A Response to Ramsey I

by Kevin Jon Heller

I appreciate Mike taking the time to respond. I’ll address his various criticisms in separate posts; here I want to focus on the amicus brief’s claim (p. 14) that Sosa requires a norm applies in ATS litigation only if it has “undisputed international acceptance,” a standard that is satisfied only if (p. 7) “the defendant’s alleged conduct [is] universally recognized as a violation of international law.”

Fortunately for ATS litigation, the “undisputed” standard is an invention of the amicus brief.  The word “undisputed” does not appear in Sosa with reference to international law.  Nor does the expression “universal recognition.”  Instead, the Court simply refers (again and again) to “the law of nations” and to “binding customary rules” and “binding customary norms.”  Indeed, the majority opinion ends with the conclusion that “[w]hatever may be said for [Sosa’s] broad principle, it expresses an aspiration exceeding any binding customary rule with the specificity this Court requires.”

If a norm had to be universally recognized in order to qualify as a “binding customary rule,” the brief’s “undisputed” standard would make sense.  But it is international law 101 that a norm does not have to be universally recognized in order to be considered customary; indeed, according the the ICJ, “widespread acceptance” is all that is required.  More importantly, the Supreme Court did not hold in Sosa that a norm has to be “undisputed” or “universally recognized” in order to qualify as a “binding customary rule,” as the following passage indicates:

[T]he reasonable inference from history and practice is that the ATS was intended to have practical effect the moment it became law, on the understanding that the common law would provide a cause of action for the modest number of international law violations thought to carry personal liability at the time: offenses against ambassadors, violation of safe conducts, and piracy. Sosa’s objections to this view are unpersuasive.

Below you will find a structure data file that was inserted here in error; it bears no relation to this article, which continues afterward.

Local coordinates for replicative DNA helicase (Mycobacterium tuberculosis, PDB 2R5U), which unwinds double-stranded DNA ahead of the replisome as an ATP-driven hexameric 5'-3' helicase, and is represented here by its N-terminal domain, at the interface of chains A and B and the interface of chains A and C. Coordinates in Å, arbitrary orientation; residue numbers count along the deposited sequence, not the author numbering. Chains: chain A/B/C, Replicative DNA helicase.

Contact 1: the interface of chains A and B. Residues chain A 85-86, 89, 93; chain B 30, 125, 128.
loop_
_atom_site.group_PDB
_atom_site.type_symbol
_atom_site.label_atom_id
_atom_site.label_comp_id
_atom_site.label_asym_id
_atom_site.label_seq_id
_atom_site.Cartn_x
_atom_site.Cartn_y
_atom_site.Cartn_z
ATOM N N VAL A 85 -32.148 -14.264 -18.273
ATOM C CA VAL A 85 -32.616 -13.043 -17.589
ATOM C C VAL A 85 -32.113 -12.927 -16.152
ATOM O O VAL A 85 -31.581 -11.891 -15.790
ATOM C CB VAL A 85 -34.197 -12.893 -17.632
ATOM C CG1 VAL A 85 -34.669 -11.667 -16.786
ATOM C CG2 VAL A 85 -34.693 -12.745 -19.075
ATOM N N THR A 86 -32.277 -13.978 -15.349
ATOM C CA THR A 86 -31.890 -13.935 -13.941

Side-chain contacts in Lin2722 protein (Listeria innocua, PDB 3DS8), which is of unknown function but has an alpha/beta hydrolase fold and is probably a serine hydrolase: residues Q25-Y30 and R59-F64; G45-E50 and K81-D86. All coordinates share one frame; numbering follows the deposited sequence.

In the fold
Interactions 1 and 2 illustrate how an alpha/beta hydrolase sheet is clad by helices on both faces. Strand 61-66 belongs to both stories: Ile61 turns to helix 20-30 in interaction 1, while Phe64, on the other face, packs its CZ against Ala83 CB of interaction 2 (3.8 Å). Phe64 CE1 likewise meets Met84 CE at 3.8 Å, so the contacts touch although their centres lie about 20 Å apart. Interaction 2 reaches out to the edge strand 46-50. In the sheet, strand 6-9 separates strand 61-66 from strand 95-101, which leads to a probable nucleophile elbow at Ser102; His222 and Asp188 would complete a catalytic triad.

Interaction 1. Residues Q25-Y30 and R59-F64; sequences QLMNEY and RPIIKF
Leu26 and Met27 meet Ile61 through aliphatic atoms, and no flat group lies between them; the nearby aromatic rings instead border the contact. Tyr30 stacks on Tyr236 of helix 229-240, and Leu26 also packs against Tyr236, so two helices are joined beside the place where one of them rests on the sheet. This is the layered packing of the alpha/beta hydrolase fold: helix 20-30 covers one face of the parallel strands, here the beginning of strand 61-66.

(b) While it is correct to assume that the First Congress understood that district courts would recognize private causes of action for certain torts in violation of the law of nations and that no development of law in the last two centuries has categorically precluded federal courts from recognizing a claim under the law of nations as an element of common law, there are good reasons for a restrained conception of the discretion a federal court should exercise in considering such a new cause of action. In deriving a standard for assessing Alvarez’s particular claim, it suffices to look to the historical antecedents, which persuade this Court that federal courts should not recognize claims under federal common law for violations of any international law norm with less definite content and acceptance among civilized nations than the 18th-century paradigms familiar when §1350 was enacted.

The Court does not claim here that a norm has to be universally recognized in order to qualify as customary international law — and indeed, there was certainly not universal recognition in the 18th century of the idea that “offenses against ambassadors, violation of safe conducts, and piracy” carried “personal liability.”  Instead, the Court is simply arguing that U.S. courts should recognize a new norm as customary international law only if its customary status today is no less clear than the customary status of norms in the 18th century such as piracy.  That is what it means by ruling out the recognition of norms with “less definite… acceptance” than 18th century norms.

That is also the true meaning of the Court’s comment in Sosa that it could not “seek out and define new and debatable violations of the law of nations.”  The brief seizes on the word “debatable” and transforms it into a test of “the law of nations” that requires the norm in question to be universally recognized by courts.  Properly understood, however, “debatable” refers to the clarity of the idea that a norm represents customary international law; it does not refer to the requirements of customary international law itself.

That distinction is obviously critical.  My argument, uncontroversial among international criminal law scholars, is that there is no doubt whatsoever that knowledge is the customary mens rea of aiding and abetting.  I am certainly not claiming that each and every international and domestic court in history has adopted the knowledge standard.  (For example, Hechingen Deportation, decided by a German court in the French zone applying Control Council Law No. 10, did indeed adopt the purpose test.)  Under Sosa, however, the former, not the latter, is the critical question for purposes of ATS litigation.

In the next two posts, I will address Ramsey’s attempts to salvage the amicus brief’s misstatements concerning the Rome Statute and ICTY jurisprudence.


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